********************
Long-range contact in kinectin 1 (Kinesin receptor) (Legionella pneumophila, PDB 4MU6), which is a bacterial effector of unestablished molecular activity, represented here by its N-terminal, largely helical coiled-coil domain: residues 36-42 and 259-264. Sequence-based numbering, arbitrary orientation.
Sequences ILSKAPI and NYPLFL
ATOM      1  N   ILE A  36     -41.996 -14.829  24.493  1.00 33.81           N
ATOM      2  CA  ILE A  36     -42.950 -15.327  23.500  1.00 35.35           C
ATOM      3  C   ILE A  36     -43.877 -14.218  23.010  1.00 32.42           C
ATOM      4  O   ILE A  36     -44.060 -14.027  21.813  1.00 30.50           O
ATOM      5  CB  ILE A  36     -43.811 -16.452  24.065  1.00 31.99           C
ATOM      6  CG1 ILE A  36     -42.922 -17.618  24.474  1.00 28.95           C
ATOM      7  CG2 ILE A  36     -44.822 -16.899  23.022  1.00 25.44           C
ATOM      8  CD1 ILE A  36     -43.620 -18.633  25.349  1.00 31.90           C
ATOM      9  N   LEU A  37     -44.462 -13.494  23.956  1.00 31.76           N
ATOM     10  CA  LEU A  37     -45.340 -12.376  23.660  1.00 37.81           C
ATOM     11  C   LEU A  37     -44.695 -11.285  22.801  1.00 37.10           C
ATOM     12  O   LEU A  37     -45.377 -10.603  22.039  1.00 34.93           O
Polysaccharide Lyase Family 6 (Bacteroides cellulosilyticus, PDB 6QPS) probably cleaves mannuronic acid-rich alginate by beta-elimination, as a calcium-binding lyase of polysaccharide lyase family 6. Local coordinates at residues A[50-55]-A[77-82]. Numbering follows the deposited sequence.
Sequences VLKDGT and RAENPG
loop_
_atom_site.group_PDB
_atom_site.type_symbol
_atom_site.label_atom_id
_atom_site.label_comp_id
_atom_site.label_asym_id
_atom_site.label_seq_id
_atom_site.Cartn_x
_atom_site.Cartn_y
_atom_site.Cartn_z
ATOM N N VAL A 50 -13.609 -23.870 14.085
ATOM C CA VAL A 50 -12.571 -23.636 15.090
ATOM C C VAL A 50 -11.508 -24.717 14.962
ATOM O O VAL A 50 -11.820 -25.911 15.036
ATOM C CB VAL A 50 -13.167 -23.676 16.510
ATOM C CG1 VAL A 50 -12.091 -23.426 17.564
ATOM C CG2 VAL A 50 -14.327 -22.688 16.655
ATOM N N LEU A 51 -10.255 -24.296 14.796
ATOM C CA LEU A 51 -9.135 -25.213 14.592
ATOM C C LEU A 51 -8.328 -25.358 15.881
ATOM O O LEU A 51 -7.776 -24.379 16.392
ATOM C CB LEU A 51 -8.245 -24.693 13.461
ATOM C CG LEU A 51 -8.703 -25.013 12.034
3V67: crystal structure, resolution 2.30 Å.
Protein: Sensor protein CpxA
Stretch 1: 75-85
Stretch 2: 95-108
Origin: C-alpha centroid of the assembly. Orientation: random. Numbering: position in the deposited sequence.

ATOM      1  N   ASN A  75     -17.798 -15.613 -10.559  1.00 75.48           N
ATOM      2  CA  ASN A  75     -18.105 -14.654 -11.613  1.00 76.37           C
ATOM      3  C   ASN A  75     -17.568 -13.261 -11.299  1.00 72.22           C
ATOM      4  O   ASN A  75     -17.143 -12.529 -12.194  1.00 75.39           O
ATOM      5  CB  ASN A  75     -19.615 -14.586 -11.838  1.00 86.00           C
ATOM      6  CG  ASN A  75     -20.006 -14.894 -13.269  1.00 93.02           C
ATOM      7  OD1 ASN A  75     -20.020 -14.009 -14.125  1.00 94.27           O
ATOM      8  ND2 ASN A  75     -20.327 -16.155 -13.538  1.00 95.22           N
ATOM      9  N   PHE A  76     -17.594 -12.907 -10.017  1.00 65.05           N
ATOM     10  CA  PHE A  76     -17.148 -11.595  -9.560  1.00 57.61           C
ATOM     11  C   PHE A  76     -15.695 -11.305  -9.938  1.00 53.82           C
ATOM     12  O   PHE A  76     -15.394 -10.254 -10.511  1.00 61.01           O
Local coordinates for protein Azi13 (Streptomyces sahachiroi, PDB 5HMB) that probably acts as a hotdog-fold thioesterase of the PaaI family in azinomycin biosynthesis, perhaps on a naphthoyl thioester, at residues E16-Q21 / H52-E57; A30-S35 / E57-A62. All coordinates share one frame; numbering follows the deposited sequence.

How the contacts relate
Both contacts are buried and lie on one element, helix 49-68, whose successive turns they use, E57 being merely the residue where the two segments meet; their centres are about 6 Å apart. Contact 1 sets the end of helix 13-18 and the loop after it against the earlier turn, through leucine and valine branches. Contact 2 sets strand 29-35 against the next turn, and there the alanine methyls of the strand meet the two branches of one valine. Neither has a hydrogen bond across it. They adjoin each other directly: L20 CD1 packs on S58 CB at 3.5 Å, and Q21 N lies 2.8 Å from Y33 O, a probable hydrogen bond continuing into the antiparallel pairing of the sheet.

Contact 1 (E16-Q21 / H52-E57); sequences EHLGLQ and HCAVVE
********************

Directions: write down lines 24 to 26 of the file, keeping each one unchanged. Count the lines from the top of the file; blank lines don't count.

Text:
_atom_site.Cartn_x
_atom_site.Cartn_y
_atom_site.Cartn_z